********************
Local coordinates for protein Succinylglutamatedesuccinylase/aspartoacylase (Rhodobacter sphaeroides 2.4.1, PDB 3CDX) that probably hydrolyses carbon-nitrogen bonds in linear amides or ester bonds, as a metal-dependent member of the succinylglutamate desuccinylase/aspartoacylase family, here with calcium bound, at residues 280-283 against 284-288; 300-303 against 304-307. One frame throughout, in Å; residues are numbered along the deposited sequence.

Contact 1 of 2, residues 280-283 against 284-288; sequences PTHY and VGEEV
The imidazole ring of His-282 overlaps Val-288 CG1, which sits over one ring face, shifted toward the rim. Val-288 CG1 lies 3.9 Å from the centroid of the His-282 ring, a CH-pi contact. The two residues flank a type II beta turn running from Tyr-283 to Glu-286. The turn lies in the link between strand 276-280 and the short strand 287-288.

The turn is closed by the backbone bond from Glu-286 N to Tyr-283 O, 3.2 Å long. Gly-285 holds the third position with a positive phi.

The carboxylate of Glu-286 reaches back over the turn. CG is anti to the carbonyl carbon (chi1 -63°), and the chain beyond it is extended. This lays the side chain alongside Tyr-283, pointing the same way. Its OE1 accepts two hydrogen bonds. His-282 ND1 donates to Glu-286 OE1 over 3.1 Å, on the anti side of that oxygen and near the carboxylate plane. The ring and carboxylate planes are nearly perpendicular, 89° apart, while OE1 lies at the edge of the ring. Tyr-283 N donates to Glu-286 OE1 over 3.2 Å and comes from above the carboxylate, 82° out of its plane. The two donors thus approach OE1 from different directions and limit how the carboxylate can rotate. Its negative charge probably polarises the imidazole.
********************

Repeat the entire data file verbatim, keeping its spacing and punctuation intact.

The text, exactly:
Local coordinates for protein Succinylglutamatedesuccinylase/aspartoacylase (Rhodobacter sphaeroides 2.4.1, PDB 3CDX) that probably hydrolyses carbon-nitrogen bonds in linear amides or ester bonds, as a metal-dependent member of the succinylglutamate desuccinylase/aspartoacylase family, here with calcium bound, at residues 280-283 against 284-288; 300-303 against 304-307. One frame throughout, in Å; residues are numbered along the deposited sequence.

Contact 1 of 2, residues 280-283 against 284-288; sequences PTHY and VGEEV
The imidazole ring of His-282 overlaps Val-288 CG1, which sits over one ring face, shifted toward the rim. Val-288 CG1 lies 3.9 Å from the centroid of the His-282 ring, a CH-pi contact. The two residues flank a type II beta turn running from Tyr-283 to Glu-286. The turn lies in the link between strand 276-280 and the short strand 287-288.

The turn is closed by the backbone bond from Glu-286 N to Tyr-283 O, 3.2 Å long. Gly-285 holds the third position with a positive phi.

The carboxylate of Glu-286 reaches back over the turn. CG is anti to the carbonyl carbon (chi1 -63°), and the chain beyond it is extended. This lays the side chain alongside Tyr-283, pointing the same way. Its OE1 accepts two hydrogen bonds. His-282 ND1 donates to Glu-286 OE1 over 3.1 Å, on the anti side of that oxygen and near the carboxylate plane. The ring and carboxylate planes are nearly perpendicular, 89° apart, while OE1 lies at the edge of the ring. Tyr-283 N donates to Glu-286 OE1 over 3.2 Å and comes from above the carboxylate, 82° out of its plane. The two donors thus approach OE1 from different directions and limit how the carboxylate can rotate. Its negative charge probably polarises the imidazole.